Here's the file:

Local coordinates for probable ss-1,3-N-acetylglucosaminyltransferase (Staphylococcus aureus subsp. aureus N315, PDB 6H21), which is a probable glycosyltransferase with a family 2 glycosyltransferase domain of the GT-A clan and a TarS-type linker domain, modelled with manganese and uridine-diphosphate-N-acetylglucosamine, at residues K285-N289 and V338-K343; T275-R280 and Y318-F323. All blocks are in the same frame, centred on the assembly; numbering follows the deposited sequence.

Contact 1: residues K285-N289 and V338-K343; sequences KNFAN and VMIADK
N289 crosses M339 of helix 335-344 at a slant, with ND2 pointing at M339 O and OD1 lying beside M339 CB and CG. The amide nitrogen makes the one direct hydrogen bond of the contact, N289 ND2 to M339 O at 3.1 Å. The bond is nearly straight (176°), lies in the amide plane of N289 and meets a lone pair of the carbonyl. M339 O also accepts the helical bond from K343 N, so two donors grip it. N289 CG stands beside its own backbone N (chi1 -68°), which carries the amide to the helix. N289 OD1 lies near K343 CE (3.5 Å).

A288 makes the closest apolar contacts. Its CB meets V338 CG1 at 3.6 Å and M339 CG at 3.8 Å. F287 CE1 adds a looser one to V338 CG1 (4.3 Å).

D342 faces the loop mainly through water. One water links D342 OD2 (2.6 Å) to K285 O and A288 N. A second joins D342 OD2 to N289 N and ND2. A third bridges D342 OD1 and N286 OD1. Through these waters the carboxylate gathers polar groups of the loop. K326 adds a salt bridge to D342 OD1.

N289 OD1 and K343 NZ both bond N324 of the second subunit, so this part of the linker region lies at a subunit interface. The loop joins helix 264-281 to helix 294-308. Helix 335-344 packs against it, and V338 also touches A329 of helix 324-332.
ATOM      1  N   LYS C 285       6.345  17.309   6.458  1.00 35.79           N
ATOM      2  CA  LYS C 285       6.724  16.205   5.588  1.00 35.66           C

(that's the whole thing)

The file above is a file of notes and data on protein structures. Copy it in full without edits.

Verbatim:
Local coordinates for probable ss-1,3-N-acetylglucosaminyltransferase (Staphylococcus aureus subsp. aureus N315, PDB 6H21), which is a probable glycosyltransferase with a family 2 glycosyltransferase domain of the GT-A clan and a TarS-type linker domain, modelled with manganese and uridine-diphosphate-N-acetylglucosamine, at residues K285-N289 and V338-K343; T275-R280 and Y318-F323. All blocks are in the same frame, centred on the assembly; numbering follows the deposited sequence.

Contact 1: residues K285-N289 and V338-K343; sequences KNFAN and VMIADK
N289 crosses M339 of helix 335-344 at a slant, with ND2 pointing at M339 O and OD1 lying beside M339 CB and CG. The amide nitrogen makes the one direct hydrogen bond of the contact, N289 ND2 to M339 O at 3.1 Å. The bond is nearly straight (176°), lies in the amide plane of N289 and meets a lone pair of the carbonyl. M339 O also accepts the helical bond from K343 N, so two donors grip it. N289 CG stands beside its own backbone N (chi1 -68°), which carries the amide to the helix. N289 OD1 lies near K343 CE (3.5 Å).

A288 makes the closest apolar contacts. Its CB meets V338 CG1 at 3.6 Å and M339 CG at 3.8 Å. F287 CE1 adds a looser one to V338 CG1 (4.3 Å).

D342 faces the loop mainly through water. One water links D342 OD2 (2.6 Å) to K285 O and A288 N. A second joins D342 OD2 to N289 N and ND2. A third bridges D342 OD1 and N286 OD1. Through these waters the carboxylate gathers polar groups of the loop. K326 adds a salt bridge to D342 OD1.

N289 OD1 and K343 NZ both bond N324 of the second subunit, so this part of the linker region lies at a subunit interface. The loop joins helix 264-281 to helix 294-308. Helix 335-344 packs against it, and V338 also touches A329 of helix 324-332.
ATOM      1  N   LYS C 285       6.345  17.309   6.458  1.00 35.79           N
ATOM      2  CA  LYS C 285       6.724  16.205   5.588  1.00 35.66           C